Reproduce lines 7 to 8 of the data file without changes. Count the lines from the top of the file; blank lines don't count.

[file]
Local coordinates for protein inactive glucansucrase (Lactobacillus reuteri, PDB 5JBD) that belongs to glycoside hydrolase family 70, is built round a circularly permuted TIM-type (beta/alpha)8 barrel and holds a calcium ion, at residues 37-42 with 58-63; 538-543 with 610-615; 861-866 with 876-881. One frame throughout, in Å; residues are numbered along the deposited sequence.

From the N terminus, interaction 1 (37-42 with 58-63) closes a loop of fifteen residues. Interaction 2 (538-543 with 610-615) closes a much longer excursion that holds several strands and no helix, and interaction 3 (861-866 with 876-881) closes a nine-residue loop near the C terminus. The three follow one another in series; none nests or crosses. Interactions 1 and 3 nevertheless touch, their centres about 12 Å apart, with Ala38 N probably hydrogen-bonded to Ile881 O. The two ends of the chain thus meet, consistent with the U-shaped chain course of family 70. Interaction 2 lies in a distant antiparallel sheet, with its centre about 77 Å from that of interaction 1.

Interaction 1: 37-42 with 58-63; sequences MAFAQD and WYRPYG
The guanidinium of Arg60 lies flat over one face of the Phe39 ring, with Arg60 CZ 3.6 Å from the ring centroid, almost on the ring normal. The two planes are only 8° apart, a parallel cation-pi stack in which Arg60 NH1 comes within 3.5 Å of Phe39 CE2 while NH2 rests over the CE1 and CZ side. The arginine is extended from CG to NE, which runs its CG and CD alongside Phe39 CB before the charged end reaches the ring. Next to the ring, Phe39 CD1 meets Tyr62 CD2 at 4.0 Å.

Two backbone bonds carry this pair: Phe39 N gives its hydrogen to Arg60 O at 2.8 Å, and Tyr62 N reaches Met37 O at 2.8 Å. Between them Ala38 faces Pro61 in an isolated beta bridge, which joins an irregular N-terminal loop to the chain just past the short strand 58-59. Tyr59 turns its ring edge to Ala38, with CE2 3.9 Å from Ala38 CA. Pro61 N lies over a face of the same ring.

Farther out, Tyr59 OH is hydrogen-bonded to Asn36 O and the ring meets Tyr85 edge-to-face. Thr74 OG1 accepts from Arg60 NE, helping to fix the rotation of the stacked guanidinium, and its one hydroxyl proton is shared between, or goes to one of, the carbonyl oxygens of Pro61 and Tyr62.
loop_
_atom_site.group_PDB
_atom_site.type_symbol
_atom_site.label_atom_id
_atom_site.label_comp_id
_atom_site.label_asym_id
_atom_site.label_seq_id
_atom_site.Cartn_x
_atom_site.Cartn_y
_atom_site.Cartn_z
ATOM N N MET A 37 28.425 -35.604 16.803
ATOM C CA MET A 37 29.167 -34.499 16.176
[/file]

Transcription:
loop_
_atom_site.group_PDB